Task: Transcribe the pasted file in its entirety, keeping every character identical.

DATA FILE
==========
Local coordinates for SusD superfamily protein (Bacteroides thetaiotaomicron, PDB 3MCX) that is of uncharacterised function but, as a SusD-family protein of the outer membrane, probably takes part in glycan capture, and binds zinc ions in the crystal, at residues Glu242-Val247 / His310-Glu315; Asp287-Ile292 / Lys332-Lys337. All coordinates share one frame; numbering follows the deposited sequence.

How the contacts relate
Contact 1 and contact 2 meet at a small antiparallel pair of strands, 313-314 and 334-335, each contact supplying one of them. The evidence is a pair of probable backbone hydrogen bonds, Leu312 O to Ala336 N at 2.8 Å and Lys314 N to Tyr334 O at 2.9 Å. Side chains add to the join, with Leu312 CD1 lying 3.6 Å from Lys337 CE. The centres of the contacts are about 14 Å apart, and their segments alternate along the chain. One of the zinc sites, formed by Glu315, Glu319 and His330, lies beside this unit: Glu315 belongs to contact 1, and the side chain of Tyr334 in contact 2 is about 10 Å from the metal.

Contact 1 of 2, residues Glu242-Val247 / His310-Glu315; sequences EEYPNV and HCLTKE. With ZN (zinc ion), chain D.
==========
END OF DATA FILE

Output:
Local coordinates for SusD superfamily protein (Bacteroides thetaiotaomicron, PDB 3MCX) that is of uncharacterised function but, as a SusD-family protein of the outer membrane, probably takes part in glycan capture, and binds zinc ions in the crystal, at residues Glu242-Val247 / His310-Glu315; Asp287-Ile292 / Lys332-Lys337. All coordinates share one frame; numbering follows the deposited sequence.

How the contacts relate
Contact 1 and contact 2 meet at a small antiparallel pair of strands, 313-314 and 334-335, each contact supplying one of them. The evidence is a pair of probable backbone hydrogen bonds, Leu312 O to Ala336 N at 2.8 Å and Lys314 N to Tyr334 O at 2.9 Å. Side chains add to the join, with Leu312 CD1 lying 3.6 Å from Lys337 CE. The centres of the contacts are about 14 Å apart, and their segments alternate along the chain. One of the zinc sites, formed by Glu315, Glu319 and His330, lies beside this unit: Glu315 belongs to contact 1, and the side chain of Tyr334 in contact 2 is about 10 Å from the metal.

Contact 1 of 2, residues Glu242-Val247 / His310-Glu315; sequences EEYPNV and HCLTKE. With ZN (zinc ion), chain D.